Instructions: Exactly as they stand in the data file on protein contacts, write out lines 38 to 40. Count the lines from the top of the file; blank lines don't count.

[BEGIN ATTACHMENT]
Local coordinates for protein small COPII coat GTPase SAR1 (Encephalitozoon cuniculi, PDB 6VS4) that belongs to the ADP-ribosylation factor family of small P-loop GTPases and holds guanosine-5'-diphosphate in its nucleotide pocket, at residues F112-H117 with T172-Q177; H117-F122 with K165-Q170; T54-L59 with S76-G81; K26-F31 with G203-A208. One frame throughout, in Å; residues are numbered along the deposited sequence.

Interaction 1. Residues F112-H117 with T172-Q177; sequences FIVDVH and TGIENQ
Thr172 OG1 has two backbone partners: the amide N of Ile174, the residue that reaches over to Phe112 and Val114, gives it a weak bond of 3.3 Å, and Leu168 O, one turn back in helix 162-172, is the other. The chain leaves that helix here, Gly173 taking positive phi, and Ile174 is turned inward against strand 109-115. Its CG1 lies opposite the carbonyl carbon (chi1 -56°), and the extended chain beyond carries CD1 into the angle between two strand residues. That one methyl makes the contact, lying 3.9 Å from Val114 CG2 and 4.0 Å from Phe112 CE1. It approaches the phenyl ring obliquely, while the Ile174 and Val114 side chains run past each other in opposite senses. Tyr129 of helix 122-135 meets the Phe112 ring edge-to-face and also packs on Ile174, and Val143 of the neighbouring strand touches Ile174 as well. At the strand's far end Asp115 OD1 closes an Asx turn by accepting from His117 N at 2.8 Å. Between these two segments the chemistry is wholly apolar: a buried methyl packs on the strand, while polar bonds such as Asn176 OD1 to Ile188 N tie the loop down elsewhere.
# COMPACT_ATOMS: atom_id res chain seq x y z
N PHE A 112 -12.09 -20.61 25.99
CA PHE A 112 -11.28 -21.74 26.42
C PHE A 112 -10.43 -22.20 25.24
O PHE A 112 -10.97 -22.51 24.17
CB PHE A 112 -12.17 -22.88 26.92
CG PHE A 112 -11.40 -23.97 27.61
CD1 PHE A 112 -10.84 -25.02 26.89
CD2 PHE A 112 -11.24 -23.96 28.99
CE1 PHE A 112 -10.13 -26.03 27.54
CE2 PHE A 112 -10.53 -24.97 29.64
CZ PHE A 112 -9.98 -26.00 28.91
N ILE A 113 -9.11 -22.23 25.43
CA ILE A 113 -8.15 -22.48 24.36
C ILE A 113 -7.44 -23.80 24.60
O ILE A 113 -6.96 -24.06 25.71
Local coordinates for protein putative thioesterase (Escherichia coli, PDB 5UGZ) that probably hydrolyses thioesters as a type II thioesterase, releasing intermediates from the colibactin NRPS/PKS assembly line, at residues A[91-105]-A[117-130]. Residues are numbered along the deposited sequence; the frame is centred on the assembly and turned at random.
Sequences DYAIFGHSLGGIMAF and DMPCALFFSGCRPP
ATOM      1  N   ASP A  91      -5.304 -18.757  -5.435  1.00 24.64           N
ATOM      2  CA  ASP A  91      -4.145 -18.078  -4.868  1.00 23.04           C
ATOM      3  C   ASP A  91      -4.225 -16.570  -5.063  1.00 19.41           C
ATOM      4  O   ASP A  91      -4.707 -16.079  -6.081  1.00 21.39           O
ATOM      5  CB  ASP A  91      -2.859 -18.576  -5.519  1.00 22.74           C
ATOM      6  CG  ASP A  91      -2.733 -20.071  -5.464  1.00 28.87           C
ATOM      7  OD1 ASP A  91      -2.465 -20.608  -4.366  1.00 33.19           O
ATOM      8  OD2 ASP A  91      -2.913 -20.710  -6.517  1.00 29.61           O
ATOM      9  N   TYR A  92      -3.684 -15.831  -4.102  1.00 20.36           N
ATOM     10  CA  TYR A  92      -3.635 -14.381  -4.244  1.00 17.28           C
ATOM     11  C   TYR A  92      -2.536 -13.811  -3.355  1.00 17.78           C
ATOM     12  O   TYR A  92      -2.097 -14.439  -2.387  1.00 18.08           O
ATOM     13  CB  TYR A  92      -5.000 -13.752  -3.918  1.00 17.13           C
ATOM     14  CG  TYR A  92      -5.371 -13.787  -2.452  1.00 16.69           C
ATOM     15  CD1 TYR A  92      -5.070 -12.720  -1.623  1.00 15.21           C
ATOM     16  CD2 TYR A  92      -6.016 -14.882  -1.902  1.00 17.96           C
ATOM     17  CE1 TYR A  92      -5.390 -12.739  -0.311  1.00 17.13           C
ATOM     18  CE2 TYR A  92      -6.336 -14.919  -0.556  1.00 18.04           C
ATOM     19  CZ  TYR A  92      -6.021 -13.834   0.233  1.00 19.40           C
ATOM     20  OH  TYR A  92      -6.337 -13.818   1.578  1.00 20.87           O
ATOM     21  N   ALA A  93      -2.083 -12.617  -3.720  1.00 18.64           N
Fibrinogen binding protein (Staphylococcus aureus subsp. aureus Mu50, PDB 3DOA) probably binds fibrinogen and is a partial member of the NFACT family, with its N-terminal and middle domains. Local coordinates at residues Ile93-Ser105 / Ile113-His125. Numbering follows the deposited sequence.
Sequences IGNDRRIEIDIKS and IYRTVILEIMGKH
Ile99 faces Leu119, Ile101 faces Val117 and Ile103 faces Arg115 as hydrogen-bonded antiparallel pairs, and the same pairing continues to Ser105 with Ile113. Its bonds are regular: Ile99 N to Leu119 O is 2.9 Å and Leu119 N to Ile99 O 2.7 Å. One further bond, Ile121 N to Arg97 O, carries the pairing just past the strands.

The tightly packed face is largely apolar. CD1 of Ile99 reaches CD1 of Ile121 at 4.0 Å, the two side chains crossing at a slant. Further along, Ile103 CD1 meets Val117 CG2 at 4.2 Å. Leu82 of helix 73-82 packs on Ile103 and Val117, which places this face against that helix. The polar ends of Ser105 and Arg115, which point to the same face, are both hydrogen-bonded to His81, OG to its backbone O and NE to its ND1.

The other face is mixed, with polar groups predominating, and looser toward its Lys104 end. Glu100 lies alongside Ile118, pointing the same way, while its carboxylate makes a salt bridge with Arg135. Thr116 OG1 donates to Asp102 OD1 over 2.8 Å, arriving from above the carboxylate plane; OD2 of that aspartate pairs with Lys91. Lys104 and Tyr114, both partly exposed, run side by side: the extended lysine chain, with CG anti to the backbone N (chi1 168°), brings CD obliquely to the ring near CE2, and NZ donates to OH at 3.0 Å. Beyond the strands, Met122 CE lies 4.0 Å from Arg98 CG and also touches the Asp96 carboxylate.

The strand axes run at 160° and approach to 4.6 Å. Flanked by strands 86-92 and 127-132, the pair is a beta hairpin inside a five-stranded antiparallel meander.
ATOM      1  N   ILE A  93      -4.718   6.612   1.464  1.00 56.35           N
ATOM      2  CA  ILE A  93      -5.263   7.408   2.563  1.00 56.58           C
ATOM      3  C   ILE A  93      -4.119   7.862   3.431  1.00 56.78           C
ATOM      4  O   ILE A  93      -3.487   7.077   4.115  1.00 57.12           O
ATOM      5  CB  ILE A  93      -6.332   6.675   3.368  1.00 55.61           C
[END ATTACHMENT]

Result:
ATOM     17  CE1 TYR A  92      -5.390 -12.739  -0.311  1.00 17.13           C
ATOM     18  CE2 TYR A  92      -6.336 -14.919  -0.556  1.00 18.04           C
ATOM     19  CZ  TYR A  92      -6.021 -13.834   0.233  1.00 19.40           C